To get ready for this I added two Holt Opti flotation / buoyancy bags, available online and from West Marine. I also really needed flotation in the ends, and should have added a kayak / canoe bag in the bow and under the sternsheets, but didn't have the time or the money. I put eye straps on the inside of the bottom and along the thwart rail, designed to hold the flotation bags as low as possible when swamped. I recommend reading the recent thread on eye straps here, as some brilliant ideas for low-profile and low-toe-impact eye straps were posted.

The placement may have been better lower and more centered, but the ability to move around the boat is still important, so I left room down the center of the inside to walk or store gear. I'll be making new eye straps and probably move the buoyancy bags down a bit more towards the center, but since they're cylindrical they only go so low when fully inflated.


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Jim Redding
05-03-2015, 10:50 AM
Thanks, Thorne.

Rick in Pender Harbour
05-03-2015, 04:49 PM
I've built 10 of these,working on the 11th, and have only put flotation in one. I can't even remember why, but I used airtight chambers under the bow and stern seats, with deck plates on the vertical surfaces for access. This is the only way I would consider putting in permanent flotation, I think foam is an invitation for trouble. The flotation bags that Thorne shows look great for trips that might carry a bit more adventure, but my boats mostly spend their time in bays or rivers, on sunny calm afternoons.

Best rgds

Rick

oysterbayboats.ca

mmd
05-03-2015, 05:49 PM
One nice floatation system that I have seen that looks good in a traditional boat (but not seen in a Cosine Wherry yet) is a variant on the foam-blocks-under-seat method: Carve floatation blocks to fit under the seat thwarts, then take them to your friendly neighbourhood sailmaker or canvasworker and have them build a white or cream Dacron zippered bag for the blocks. A nice snug fit makes it look just dandy. Have them stitch two or three lengths of 2-inch Velcro on the side that will be against the seat thwart. Glue the other side of the Velcro to the seat thwart and press the floatation in place. It will stay there through pretty much anything except surf-riding or maybe a trip down the Snake River Canyon. You can remove them for drying or storage, and can swap out the foam block anytime if it gets damaged or stinky.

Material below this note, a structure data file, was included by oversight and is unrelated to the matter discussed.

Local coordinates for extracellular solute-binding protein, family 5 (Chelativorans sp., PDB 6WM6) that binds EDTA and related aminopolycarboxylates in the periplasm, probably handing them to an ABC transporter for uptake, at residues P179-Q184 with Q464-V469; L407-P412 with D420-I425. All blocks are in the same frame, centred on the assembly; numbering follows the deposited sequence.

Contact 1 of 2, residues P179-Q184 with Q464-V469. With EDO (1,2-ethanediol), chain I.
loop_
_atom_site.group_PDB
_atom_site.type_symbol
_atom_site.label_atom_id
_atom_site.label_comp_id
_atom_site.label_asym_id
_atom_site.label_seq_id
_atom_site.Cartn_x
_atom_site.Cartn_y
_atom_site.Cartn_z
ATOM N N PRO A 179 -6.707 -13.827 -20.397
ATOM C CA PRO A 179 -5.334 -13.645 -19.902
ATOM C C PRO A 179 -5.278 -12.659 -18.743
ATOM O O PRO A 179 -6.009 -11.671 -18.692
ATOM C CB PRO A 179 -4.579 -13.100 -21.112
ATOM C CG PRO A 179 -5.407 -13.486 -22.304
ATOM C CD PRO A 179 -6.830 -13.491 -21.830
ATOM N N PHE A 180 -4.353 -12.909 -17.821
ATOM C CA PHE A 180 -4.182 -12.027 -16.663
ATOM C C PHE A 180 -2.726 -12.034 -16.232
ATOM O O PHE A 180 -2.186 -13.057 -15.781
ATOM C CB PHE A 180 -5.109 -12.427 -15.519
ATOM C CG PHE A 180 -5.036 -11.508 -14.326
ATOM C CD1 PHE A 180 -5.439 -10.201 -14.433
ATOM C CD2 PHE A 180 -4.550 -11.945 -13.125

Jim Redding
05-03-2015, 06:21 PM
I like this idea of Velcro attached foam blocks. Between this and Thorne's strapped on flotation bags, you are giving me good ideas. I don't like the idea of permanently mounted flotation blocks but something that is mounted only when needed seems like a good option to have. I expect that I may sometimes be in locations/conditions where enough flotation to bail the boat would be prudent. The problem in Washington state is that the water is bloody cold and hypothermia is to be feared. If you swamped and couldn't get out of the water soon, you would be in real trouble. I want to be able to go out in the San Juans and not just stay close to the Anacortes shore.

Tonyr
05-03-2015, 06:22 PM
I used four large fenders strapped under both thwarts, if I thought the conditions warranted this. Worked for rowing within half a mile of shore (usually closer), in warm weather. Only capsized once, and was able to row to shore with the boat still mostly swamped. No good for serious water, though.

Tony.